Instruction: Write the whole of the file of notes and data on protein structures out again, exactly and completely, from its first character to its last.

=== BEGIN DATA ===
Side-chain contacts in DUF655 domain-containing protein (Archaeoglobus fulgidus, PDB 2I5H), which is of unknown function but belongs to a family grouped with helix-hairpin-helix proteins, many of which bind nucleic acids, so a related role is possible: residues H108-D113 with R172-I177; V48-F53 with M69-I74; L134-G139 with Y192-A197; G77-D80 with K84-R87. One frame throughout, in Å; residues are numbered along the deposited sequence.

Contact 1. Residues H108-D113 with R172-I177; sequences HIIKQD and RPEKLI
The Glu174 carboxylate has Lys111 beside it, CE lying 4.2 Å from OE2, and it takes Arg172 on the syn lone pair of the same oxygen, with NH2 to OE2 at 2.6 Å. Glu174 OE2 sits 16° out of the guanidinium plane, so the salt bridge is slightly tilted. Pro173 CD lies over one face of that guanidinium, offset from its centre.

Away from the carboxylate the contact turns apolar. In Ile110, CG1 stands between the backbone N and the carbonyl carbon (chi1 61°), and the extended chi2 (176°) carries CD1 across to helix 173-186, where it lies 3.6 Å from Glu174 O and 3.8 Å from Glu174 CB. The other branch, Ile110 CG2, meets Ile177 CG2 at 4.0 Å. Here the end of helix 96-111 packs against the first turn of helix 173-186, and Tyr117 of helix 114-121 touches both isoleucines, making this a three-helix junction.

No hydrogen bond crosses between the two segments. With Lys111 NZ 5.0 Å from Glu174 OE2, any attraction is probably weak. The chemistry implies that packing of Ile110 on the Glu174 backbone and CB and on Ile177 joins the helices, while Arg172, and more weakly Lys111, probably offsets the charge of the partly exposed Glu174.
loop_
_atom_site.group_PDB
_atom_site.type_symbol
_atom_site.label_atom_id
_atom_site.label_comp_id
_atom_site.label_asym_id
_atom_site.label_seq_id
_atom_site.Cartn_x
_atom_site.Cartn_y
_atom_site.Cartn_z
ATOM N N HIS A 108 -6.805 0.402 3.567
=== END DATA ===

Side-chain contacts in DUF655 domain-containing protein (Archaeoglobus fulgidus, PDB 2I5H), which is of unknown function but belongs to a family grouped with helix-hairpin-helix proteins, many of which bind nucleic acids, so a related role is possible: residues H108-D113 with R172-I177; V48-F53 with M69-I74; L134-G139 with Y192-A197; G77-D80 with K84-R87. One frame throughout, in Å; residues are numbered along the deposited sequence.

Contact 1. Residues H108-D113 with R172-I177; sequences HIIKQD and RPEKLI
The Glu174 carboxylate has Lys111 beside it, CE lying 4.2 Å from OE2, and it takes Arg172 on the syn lone pair of the same oxygen, with NH2 to OE2 at 2.6 Å. Glu174 OE2 sits 16° out of the guanidinium plane, so the salt bridge is slightly tilted. Pro173 CD lies over one face of that guanidinium, offset from its centre.

Away from the carboxylate the contact turns apolar. In Ile110, CG1 stands between the backbone N and the carbonyl carbon (chi1 61°), and the extended chi2 (176°) carries CD1 across to helix 173-186, where it lies 3.6 Å from Glu174 O and 3.8 Å from Glu174 CB. The other branch, Ile110 CG2, meets Ile177 CG2 at 4.0 Å. Here the end of helix 96-111 packs against the first turn of helix 173-186, and Tyr117 of helix 114-121 touches both isoleucines, making this a three-helix junction.

No hydrogen bond crosses between the two segments. With Lys111 NZ 5.0 Å from Glu174 OE2, any attraction is probably weak. The chemistry implies that packing of Ile110 on the Glu174 backbone and CB and on Ile177 joins the helices, while Arg172, and more weakly Lys111, probably offsets the charge of the partly exposed Glu174.
loop_
_atom_site.group_PDB
_atom_site.type_symbol
_atom_site.label_atom_id
_atom_site.label_comp_id
_atom_site.label_asym_id
_atom_site.label_seq_id
_atom_site.Cartn_x
_atom_site.Cartn_y
_atom_site.Cartn_z
ATOM N N HIS A 108 -6.805 0.402 3.567